I’m Fed Up & The California Ballot Initiative

There had to be a moment in the life of Howard Jarvis, when he said, probably first to himself, then to his family and friends, “I’m fed up [with the predatory actions of the public sector] and so began Prop 13, which put an end to endless property tax increases. No doubt such a moment occurred again when Gray Davis put forward a plan (no doubt a bright idea from the department of transportation), to triple automobile registration fees, leading to an I’m-Fed-Up inspired recall and election of the Terminator.

Not only do I’m-Fed-Up measures meet public acceptance at the ballot box, but also, they have a nudging effect on the population, inspiring them with hope by giving them an illusion of power stirred up by raging against the machine, raised fist salutes etc. However, when the result is money taken from the grasp of the bureaucracy, initiatives can do long term good.

On the ballot in San Diego now is another I’m-Fed-Up initiative, directed at the way public employee’s unions, public safety officers associations and the League of Cities (a name mis-used by the association of city management employees and elected officials—the lobby a Brown Act violation by definition) “encouraged” elected officials (who depend on public employees both for their endorsements in elections and to not screw things up and make them look bad), to hypothecate the general fund forever, to pay for extraordinary retirement benefits, while their constituents see no social security payment increases and the city ignores repairs to infrastructure. (This too shall pass.)

The root of the problem is that public sector employees hold trump cards in their ability to influence policy at a very low as well as higher levels of government, which shows up in every problem that ends up as an I’m-Fed-Up issue. This underlying issue could be addressed in a ballot measure to prevent endorsements by their associations but it would be difficult to police the internecine relationships between office holders and paid staff. The very need for this illustrates the moral/ethical conflicts. However, the voting public might at least obtain a seat at the negotiation table with other initiative ballot measures that could direct a laser beam on public sector parasitism: Ban the parking meters.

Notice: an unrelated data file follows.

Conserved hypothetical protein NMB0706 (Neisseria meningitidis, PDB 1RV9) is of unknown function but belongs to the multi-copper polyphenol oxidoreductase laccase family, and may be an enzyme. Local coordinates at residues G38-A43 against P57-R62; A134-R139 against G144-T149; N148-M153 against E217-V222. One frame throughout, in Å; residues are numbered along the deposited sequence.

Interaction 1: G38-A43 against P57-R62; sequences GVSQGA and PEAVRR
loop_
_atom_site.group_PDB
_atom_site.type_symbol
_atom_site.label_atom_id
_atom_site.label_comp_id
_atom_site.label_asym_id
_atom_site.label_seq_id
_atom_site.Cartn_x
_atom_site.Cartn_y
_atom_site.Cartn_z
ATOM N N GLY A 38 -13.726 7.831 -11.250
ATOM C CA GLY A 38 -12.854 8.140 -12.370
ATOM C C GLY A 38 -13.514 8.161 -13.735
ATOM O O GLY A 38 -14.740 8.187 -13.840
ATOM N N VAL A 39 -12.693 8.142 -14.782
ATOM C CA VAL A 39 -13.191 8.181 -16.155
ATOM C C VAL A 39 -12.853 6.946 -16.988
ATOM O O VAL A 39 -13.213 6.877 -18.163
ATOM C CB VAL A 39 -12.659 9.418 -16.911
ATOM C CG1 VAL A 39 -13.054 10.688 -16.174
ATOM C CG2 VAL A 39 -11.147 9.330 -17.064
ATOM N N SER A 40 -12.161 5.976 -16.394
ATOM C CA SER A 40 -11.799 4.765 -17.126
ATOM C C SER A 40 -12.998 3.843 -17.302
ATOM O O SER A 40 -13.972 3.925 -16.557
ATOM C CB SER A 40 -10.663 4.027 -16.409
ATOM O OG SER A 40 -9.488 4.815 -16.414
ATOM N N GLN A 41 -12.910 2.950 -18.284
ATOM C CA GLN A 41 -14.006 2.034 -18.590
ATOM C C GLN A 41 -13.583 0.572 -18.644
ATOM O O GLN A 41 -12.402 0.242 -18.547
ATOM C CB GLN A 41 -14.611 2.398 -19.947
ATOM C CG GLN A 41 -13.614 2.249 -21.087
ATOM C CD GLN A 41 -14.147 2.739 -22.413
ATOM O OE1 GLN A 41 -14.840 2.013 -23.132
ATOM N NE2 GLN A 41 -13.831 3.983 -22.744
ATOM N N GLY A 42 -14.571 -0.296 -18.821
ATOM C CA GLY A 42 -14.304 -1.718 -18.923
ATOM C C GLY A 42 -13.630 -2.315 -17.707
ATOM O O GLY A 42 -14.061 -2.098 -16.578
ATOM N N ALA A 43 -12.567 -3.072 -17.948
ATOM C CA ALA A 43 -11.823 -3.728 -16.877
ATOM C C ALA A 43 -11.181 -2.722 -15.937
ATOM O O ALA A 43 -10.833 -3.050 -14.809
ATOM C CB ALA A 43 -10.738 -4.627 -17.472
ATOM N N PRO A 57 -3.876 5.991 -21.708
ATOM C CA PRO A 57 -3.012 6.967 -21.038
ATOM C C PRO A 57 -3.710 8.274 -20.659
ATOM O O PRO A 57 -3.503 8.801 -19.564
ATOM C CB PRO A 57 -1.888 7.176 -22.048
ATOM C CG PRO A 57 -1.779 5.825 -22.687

Ban them because the idea of municipalities renting space on public streets, a practice covered under the rubric, “parking meters” is a double tax since the public already pays for construction and maintenance of streets and highways. Charging to use them for the intended purposes: driving and parking ignores the fact that this wasn’t understood at the outset when the funds were approved for their development. Yet, while people would be outraged if they asked to pay for using freeways, they are not consulted about parking meters. The idea is someone other than you is paying but that is really nonsense since there isn’t an infinite total amount of money available to the economy. Take this money out of the reach of public predation by banning the practice. Let people spend their money on other things. Not only are meters double taxation, but also, they harm small businesses that can’t afford to provide parking lots as can chains and big box stores. Metered parking is not about parking limitation, it is a strategy for collecting money. (I wonder if Mr. DeMaio, who boasts of his support of the pension regulating measure, would dare stand up for voters against this far more predatory form of public larceny.)

Charges for parking violations could also be addressed by initiative as should the whole money making machine that traffic “infractions” has become, a poignant issue in view of global warming and fodder for yet another I’m-Fed-Up measure. There’s a reason when a metropolitan area the size of San Diego/Tijuana (total population now exceeding 6? million) between Rosarito and Camp Pendleton can’t muster the political will to organize a mobility system that frees those who wish it from their need for automobiles. (Putting aside the sociological and economic effects of severely constraining mobility in a large, spread out area.) The reason there has been no political will for a network of reliable, convenient public transit is not the influence of car dealers, oil companies, repair garages and insurance companies that benefit from automotive traffic, but much more important, the greater and more direct political influence of public sector employees—the traffic cops, courts, the private collection agency that partners with the courts with the sinister name, “Alliance”, red-light camera and parking meter companies and all the municipal employees who in various ways have their faces in this trough. Endorsement of candidates by peace officer’s associations, firemen and the like carries disproportionate weight with media and press and a gullible public is unwilling to admit that cops are just neighbors licensed to carry guns and are far from being saints. That’s another issue.

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